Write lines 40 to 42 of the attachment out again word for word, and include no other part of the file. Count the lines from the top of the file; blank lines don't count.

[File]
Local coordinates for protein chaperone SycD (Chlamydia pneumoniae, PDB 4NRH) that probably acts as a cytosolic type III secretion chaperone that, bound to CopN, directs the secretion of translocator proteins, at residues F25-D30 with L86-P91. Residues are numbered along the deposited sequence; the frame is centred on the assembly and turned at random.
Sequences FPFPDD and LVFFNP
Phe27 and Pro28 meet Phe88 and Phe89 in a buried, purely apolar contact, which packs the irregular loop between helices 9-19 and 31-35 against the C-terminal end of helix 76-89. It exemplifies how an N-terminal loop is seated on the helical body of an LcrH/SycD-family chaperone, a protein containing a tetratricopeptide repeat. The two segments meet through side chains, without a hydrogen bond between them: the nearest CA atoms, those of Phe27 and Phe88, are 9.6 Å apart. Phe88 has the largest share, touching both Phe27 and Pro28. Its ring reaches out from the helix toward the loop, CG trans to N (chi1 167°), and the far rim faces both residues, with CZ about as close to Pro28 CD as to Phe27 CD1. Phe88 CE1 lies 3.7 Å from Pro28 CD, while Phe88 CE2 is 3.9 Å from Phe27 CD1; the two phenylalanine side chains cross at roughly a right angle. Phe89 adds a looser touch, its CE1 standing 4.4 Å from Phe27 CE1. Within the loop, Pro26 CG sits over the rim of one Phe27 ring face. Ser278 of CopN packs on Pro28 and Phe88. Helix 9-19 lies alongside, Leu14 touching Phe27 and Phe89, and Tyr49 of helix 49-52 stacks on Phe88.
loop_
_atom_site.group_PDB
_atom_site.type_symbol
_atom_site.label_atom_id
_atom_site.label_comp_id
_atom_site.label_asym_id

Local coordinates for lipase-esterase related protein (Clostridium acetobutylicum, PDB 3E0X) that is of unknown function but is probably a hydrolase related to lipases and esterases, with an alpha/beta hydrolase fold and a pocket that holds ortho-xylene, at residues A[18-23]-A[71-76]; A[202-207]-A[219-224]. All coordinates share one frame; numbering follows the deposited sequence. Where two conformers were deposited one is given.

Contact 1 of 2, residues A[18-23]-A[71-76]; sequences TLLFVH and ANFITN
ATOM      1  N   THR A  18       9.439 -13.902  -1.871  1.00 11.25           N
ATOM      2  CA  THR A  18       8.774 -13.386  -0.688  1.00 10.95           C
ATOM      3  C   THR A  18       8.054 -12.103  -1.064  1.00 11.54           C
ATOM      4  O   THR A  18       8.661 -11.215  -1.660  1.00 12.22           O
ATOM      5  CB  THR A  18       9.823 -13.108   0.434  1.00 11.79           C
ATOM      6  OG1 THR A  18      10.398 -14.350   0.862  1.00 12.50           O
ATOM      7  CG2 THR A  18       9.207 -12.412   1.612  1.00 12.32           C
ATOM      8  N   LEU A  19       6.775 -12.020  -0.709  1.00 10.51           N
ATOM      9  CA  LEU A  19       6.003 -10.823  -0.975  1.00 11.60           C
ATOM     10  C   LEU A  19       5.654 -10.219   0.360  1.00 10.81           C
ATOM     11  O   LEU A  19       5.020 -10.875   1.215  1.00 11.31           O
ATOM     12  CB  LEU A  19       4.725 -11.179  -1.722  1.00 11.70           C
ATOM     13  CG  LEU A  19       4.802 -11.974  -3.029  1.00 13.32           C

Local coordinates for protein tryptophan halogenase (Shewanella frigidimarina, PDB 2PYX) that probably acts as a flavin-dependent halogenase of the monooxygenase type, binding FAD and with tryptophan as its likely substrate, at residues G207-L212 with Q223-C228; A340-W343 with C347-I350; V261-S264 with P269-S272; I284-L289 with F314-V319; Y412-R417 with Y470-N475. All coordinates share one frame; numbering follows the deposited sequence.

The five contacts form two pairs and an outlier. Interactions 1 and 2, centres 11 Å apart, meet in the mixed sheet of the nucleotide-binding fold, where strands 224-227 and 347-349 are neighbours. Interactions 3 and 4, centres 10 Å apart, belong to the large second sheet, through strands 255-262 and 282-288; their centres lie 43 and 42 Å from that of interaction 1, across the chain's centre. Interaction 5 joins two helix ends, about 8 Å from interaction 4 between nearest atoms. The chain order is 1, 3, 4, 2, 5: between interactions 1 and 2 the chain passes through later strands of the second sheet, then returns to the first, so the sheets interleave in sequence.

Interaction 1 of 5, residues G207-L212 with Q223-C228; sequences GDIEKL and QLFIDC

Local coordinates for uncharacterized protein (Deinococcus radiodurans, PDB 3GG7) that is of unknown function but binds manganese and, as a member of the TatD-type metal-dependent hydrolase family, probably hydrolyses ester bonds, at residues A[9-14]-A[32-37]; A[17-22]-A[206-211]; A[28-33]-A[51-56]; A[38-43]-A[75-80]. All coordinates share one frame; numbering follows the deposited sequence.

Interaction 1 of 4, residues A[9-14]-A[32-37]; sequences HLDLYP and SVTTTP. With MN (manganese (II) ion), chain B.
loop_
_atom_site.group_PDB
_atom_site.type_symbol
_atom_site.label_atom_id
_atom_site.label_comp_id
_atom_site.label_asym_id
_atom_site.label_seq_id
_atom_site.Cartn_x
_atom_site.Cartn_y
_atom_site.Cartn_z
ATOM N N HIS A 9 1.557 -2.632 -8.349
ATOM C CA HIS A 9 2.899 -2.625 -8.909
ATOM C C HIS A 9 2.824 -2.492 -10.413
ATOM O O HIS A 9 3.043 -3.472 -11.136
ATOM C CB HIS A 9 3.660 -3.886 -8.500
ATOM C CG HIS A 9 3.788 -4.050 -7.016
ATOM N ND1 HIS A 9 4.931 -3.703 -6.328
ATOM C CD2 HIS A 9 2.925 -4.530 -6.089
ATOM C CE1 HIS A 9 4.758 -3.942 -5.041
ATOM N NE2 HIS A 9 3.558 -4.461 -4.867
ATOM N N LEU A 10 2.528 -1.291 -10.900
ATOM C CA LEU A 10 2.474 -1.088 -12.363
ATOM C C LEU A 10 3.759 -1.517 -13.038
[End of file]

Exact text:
ATOM N N HIS A 9 1.557 -2.632 -8.349
ATOM C CA HIS A 9 2.899 -2.625 -8.909
ATOM C C HIS A 9 2.824 -2.492 -10.413